• Tim, 19th August 2010 at 3:51 am | Reply

      Steven – I know I’m quite late to the conversation, but I’m wondering if you can clarify your statement that Gamble indicates that Jesus’ sayings “failed to survive” after being incorporated into other works. Nothing like that appears on p. 21 in my copy of Gamble’s book, and I’m not aware of this book being published in more than one edition. Can you verify the page number, or refer me to the chapter sub-heading in which this appears?

      And I absolutely agree with Prof. Hurtado’s recommendation of Gamble’s book. It’s essential reading for those interested in the topic, and I’ve consulted it regularly over the years.

      • Tim, 19th August 2010 at 9:49 pm | Reply

        OK, I had some time to skim Gamble’s book around p. 21 to find the info I requested. Here is the entirety of Gamble’s statement as it appears on p. 22 of my copy of his book:

        “Moreover, there are excellent reasons to conclude that the collection of sayings of Jesus (‘Q’), which was employed in the Gospels of Matthew and Luke, was not merely a fund of oral tradition but a written source. Yet the sayings source failed to survive after it was incorporated into larger documents of a different genre.”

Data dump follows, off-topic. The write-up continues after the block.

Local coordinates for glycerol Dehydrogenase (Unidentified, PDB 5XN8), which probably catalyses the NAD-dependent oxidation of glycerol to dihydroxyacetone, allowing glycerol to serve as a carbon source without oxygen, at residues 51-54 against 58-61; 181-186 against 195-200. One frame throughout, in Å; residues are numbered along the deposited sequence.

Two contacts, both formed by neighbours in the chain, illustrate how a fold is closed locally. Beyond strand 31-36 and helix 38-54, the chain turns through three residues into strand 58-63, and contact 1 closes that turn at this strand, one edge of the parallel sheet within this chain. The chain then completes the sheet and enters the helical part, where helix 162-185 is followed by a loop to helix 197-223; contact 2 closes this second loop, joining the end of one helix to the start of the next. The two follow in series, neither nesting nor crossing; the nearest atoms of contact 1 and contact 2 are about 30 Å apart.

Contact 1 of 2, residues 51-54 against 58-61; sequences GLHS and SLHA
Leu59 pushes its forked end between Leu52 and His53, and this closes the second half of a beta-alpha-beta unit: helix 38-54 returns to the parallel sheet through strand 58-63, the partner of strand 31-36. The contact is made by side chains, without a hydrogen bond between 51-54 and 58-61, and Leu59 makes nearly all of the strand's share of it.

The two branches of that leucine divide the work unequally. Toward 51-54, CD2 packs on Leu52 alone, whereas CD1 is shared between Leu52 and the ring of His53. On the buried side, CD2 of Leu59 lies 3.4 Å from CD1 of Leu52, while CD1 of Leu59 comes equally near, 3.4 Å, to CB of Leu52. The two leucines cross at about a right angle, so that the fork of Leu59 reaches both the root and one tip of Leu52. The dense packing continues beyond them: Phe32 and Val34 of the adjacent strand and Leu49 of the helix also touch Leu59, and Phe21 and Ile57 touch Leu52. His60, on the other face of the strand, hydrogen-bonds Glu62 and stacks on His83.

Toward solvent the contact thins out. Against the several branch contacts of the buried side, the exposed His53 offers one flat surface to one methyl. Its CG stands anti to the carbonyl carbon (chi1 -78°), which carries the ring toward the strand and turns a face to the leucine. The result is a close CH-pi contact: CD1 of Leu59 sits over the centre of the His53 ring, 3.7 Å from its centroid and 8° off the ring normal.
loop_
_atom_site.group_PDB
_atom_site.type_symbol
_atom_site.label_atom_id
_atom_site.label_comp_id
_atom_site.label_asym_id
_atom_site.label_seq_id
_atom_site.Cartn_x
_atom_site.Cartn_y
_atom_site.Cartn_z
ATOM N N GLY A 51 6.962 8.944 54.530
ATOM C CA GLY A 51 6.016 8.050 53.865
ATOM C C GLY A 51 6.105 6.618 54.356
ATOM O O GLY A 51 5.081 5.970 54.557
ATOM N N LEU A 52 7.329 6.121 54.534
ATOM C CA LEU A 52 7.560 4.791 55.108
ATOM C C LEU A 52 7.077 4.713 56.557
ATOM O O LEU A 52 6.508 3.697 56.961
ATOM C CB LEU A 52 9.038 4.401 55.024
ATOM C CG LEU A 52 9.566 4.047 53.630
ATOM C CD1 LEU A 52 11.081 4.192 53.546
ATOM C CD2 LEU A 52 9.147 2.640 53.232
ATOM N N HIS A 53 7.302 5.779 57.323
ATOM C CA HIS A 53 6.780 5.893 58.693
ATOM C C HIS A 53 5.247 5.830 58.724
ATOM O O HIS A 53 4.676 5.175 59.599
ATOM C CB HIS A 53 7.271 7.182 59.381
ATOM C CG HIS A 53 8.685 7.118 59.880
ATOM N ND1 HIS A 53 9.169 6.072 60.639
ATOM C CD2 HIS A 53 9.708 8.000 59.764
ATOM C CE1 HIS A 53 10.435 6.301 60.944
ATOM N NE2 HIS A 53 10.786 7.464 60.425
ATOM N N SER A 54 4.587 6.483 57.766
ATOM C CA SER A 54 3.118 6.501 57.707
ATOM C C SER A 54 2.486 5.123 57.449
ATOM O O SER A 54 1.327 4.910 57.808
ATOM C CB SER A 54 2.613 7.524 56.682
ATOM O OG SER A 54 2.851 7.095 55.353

This is nothing earth-shattering, so I’m not sure what point Steven Carr is attempting to make. All Gamble is saying is that he thinks that a) Q was a written source, and b) this source, not long after the canonical gospels were written, no longer continued to circulate.

  • Steven Carr, 6th August 2010 at 10:25 am | Reply

    ‘substantially incorporated’?

    Does this mean sayings of Jesus from this (controversial) Q document were lost?

    • larryhurtado, 6th August 2010 at 12:57 pm | Reply

      We don’t know for sure, because we don’t have a copy of “Q” with which to make comparisons. We do have ca. 200 verses of sayings material thought to have come from “Q” in Matthew & Luke.
      In addition, we have quotations of Jesus in Paul, allusions in Epistle of James, and other citations in extra-canonical Christian texts of the first couple of centuries. All this suggests a wider body of Jesus-tradition that circulated both in texts and orally.

  • Christopher Meyer, 7th August 2010 at 1:32 pm | Reply

    Dr.Hurtado: You mentioned books that are “must” reads for anyone interested in early Christianity. Could you provide a basic reading list? I am a pastor wanting to learn more and share this with the congregation. Thank you for making the time for this blog and your own.

  • larryhurtado, 10th August 2010 at 7:55 am | Reply

    The field is now so diverse and complex in approach and foci that it would be difficult to draw up one list of finite length! It would require considerable time and thought simply to produce one from my own perspective, and I haven’t ever done that. It’s usually a bit easier to respond to queries about recommendations on particular topics/questions.
    (Larry Hurtado)